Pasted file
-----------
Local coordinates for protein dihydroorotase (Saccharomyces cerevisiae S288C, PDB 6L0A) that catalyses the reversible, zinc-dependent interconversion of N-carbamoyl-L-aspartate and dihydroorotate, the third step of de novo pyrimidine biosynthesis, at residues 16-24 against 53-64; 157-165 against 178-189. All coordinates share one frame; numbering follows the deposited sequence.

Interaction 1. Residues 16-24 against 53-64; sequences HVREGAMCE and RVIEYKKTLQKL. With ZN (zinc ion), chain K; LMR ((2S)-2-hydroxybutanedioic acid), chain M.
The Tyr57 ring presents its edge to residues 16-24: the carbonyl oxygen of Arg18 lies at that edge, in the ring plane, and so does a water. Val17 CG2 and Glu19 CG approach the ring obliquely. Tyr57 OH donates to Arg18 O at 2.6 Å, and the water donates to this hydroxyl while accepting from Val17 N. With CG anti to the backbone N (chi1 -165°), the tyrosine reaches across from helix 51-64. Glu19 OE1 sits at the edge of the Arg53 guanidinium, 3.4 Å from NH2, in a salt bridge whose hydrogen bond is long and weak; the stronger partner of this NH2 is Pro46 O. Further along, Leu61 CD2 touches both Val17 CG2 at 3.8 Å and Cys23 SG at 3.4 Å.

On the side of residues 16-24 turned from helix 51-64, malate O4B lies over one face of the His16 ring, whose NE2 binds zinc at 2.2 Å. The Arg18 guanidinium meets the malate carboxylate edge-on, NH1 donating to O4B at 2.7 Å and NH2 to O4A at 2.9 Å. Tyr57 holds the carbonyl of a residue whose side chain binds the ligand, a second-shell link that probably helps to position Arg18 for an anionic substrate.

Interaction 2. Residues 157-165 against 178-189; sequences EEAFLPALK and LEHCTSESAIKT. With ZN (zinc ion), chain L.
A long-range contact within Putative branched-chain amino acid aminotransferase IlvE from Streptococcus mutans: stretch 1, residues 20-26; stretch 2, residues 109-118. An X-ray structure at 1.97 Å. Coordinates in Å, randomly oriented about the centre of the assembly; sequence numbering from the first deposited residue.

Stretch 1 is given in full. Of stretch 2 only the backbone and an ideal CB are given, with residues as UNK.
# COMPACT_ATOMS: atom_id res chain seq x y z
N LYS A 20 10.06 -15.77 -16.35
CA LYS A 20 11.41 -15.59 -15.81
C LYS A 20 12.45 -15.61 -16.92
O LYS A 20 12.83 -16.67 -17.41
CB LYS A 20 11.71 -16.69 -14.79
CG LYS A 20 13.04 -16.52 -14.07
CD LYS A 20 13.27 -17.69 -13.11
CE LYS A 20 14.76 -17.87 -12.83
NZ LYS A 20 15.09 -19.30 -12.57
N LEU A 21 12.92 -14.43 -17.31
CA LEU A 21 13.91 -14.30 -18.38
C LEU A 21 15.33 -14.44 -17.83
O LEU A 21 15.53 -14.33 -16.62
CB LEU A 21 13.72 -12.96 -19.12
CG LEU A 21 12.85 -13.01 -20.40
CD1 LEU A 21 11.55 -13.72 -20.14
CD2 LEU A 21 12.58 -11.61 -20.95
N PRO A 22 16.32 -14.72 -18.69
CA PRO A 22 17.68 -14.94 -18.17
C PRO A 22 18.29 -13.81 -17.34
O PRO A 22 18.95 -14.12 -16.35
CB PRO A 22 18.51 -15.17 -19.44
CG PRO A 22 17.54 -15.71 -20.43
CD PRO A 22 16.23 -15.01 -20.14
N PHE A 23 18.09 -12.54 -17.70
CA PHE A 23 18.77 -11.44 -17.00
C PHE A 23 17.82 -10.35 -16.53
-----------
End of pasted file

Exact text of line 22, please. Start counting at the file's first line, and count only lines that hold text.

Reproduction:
CB LEU A 21 13.72 -12.96 -19.12